Businesses Applaud: USDA Announcement to Restore and Expand Protection of the Tongass National Forest

Media Release

Washington, D.C.— The American Sustainable Business Council and its collaboration partners Businesses for Conservation & Climate Action announced today its support of the USDA’s announced plan to restore and expand protections for Southeast Alaska’s Tongass National Forest. Their plan will help to reverse the Trump-era action that exempted 9.3 million acres of the Tongass from the 2001 Roadless Rule. It will also help with the Biden administration’s goal of protecting 30% of U.S. waters and land by 2030.

USDA will be spending up to $25 million on economic development in the region to improve forest health and is committed to consulting with Tribal governments, AK Native Corporations, and local stakeholders over the next month to deploy the $25 million as well as identify longer-term investment opportunities in the region. The USDA seeks to end large-scale, old growth logging in the Tongass, which will help in the journey to deal with climate change. It will also help to create a more sustainable environment and protect the Tongass from further damage. 

“We fully support the Biden Administration’s decision to protect Alaska’s Tongass National Forest, America’s largest national forest said Dune Lankard, founder of Native Conservancy – the very first Native-led, Native-owned land conservancy in the United States. The $25 million investment in Southeast Alaska’s local economy is a good starting point in helping preserve the region’s natural environment and improving the quality of life of our Tlingit, Haida and Tsimshian brothers and sisters.”

“Fisheries are a key piece of that bank and a renewable economy. The Tongass and Southeast Alaska’s marine ecosystem and fisheries are ripe for comprehensive action that meets the Biden Administration’s principles of Indigenous leadership, climate action, social justice, and robust community-based support. We see yesterday’s announcement as a big win for our fisheries and maintaining a sustainable economy and look forward to working with the Forest Service on next steps and a unified vision for forest management,” said Linda Behnken, Executive Director of the Alaska Longline Fishermen’s Association.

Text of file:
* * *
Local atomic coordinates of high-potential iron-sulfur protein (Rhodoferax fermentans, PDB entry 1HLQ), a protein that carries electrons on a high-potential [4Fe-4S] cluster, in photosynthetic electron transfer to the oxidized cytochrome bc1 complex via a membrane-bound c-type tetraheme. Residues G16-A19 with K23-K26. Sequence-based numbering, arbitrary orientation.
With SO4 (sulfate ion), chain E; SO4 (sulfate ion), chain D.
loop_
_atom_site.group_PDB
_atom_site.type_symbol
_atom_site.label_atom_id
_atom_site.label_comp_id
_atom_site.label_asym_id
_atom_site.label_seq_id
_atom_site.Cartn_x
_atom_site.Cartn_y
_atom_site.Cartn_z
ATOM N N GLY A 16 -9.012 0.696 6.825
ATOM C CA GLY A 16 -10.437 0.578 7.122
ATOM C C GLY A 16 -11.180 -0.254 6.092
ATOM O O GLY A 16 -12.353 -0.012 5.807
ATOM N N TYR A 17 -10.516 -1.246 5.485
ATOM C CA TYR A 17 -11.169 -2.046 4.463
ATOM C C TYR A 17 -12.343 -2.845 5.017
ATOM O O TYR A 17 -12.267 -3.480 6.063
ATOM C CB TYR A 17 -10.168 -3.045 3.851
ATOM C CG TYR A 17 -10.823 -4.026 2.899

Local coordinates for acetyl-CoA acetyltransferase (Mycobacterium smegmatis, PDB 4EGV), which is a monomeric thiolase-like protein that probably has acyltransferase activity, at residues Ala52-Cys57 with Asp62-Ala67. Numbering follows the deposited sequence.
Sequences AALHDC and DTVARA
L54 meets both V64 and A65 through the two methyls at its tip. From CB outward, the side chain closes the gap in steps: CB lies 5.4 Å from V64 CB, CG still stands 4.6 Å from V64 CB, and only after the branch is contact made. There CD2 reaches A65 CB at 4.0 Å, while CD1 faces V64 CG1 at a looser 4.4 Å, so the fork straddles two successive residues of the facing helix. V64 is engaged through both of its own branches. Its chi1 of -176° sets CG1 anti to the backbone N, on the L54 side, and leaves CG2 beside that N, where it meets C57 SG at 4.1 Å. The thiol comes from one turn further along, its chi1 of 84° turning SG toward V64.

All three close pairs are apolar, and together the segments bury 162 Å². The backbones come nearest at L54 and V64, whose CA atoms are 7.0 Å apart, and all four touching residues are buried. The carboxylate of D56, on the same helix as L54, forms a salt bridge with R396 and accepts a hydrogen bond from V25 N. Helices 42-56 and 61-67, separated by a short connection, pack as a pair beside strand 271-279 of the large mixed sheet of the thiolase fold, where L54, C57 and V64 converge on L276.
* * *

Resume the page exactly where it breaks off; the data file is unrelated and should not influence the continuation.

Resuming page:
“The Tongass is not only one of the few truly wild places left on the planet, it is also vital to our path forward as we deal with climate change,” said SalmonState communications director, Mary Catharine Martin. “We’re thrilled that this announcement recognizes how valuable the Tongass is, both to the people that live here and to the rest of the world.” 

“We applaud the expanded protections of the critical natural and cultural landscapes within the Tongass National Forest,” said Rebecca R. Rubin, Senior Executive Consultant, Marstel-Day

“Our collective survival and economic prosperity in a climate-impacted future is wholly dependent on enhanced conservation of resources and the new approaches to sustainability. USDA’s recent announcement to restore and expand protections on the Tongass National Forest is an important step in that direction. This has been and is a priority issue for ASBC and our Businesses for Conservation & Climate Action alliance,” said David Levine, Co-founder and President, American Sustainable Business Council.  

Businesses for Conservation & Climate Action (BCCA) is a group of Indigenous and community-based, resource-dependent small-scale business leaders from across the country. BCCA is formed around the collective vision that solutions between humans and nature are rooted in rediscovering our place within the global ecosystem. Its mission is to establish national policies that recognize sustainable small businesses as compatible with healthy lands and oceans, and to enhance rather than exclude these sustainable businesses from conversations about resource access at every step of the decision-making process. Our work is guided by a firm commitment to social equity, local and traditional wisdom, and triple bottom line solutions that restore social, ecological and economic health.